We finished the food and I went to clear the table.  When I picked up the box of fish leftovers, it seemed very heavy - I opened it up and found that it was full of chips, and there was a single bite out of the fish.

Yeah... Leaving a tray of wilted lettuce is a real waste Dad... There are starving kids in Biafra dude!

Tuesday, 3 December 2013

Your starter for ten...

I watched the end of University Challenge last night (Stop laughing at the back, I sometimes answer as many as half a dozen questions... Sometimes - And I say 'Oh, of course it was,' many times, after the question has been answered) and whilst I was not exactly 'upset' about forgetting it was on, I certainly wished that I'd Sky+'d it because it would have provided a pretty endless stream of material for the Blog.

For those of you of a foreign disposition, University Challenge is a quiz program that pits two teams of  four university students against each other in an action-packed trial by combat / Fight to the death.  Bizarrely, one team sits directly over the other, (Sort of Hollywood Squares style for our American readers) and this leads to a plethora of bodily fluid related shenanigans. Where the 'top' team tries to put off the 'bottom' team by trying to convince them that it's raining.

As you can see in the still from the final episode of the original 1987 series, the northern universities (In this case Scumbag College, from the University of Sunderland) were often given the top row to handicap their southern opponents and obvious intellectual masters, (In this case, Footlights College, from Cambridge University) a nod to political correctness, empowerment and the provision of effective affordable education for all.  You'll notice however that there are no racial minorities represented, as this was the BBC and racial minorities were only allowed in comedy programming at the time.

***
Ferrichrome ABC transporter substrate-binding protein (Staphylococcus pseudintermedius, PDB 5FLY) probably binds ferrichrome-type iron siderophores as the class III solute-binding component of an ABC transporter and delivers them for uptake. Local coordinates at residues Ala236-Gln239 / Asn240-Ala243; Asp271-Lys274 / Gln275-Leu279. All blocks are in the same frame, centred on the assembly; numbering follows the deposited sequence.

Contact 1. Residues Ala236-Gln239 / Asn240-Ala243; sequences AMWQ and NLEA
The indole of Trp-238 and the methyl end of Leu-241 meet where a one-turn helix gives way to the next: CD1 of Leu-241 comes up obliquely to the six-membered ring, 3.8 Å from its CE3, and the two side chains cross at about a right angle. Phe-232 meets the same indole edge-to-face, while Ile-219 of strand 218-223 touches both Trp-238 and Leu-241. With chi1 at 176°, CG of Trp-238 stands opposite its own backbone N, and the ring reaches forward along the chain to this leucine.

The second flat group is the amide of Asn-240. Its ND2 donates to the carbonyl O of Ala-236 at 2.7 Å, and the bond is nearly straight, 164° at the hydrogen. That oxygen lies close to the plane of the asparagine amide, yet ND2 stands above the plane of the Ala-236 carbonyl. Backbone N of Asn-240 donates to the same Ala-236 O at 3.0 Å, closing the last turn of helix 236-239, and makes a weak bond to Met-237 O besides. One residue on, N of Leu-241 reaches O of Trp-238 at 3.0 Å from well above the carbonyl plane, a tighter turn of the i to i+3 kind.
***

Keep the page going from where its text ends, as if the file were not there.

Anywho, back to the episode in question. if I remember correctly, last night's show was between two Cambridge Colleges, I forget which ones, and it really doesn't matter if I'm being honest.  But there was this one chap, sat in the top-left hand corner, all alone and unloved, like the last brace of over-hung partridge in a recently repossessed butcher's shop during the Easter Holidays.  He had everything going for him that a modern male university student could wish for.  His head was, as Mike Myers once opined, 'Like an orange on a toothpick', his ears could, completely unaided, pick up Danish pornography from a badly positioned satellite floating over the opposite hemisphere of the planet and you could tell that, every time the announcer said his name, expecting him to answer a question, he copiously soiled himself.  He was that over-educated that when he purposely mis-pronounced things with such faltering confidence, It made me question whether I had been saying these things wrong for all these years.

And I remember thinking, 'That boy has never, and probably will never see, never mind put his over-sucked thumb on, a real, live naked member of his chosen distaff sex... Not without a truly staggering sum of money changing hands first at least.

So I got to thinking, because I'm notorious for thinking about things that other people, quite rightly, choose not to. 'I wonder what he does to release his tension? How does he let loose his undergraduate tadpoles? What possible thing could he think about whilst polishing his barking trombone?'

Obviously, as one does, my mind turned to paraphilia. which, as you probably know, is the word for getting aroused by things that are... How should I put it?... atypical, unusual, and downright odd - (But who am I to judge, right? To this day I'm not allowed to buy toilet brushes without being accompanied by a responsible adult) It seems that this is such a common condition, that there are different names for the different ways that these people like to get their freak on, as Missy Elliot might say.  They include, but are not limited to:

Agalmatophilia - Having an attraction to things like statues and shop mannequins, sufferers of this tend to steer clear of sculpture gardens during busy periods and cannot walk past John Lewis' at Christmas without their eyes rolling back into their heads.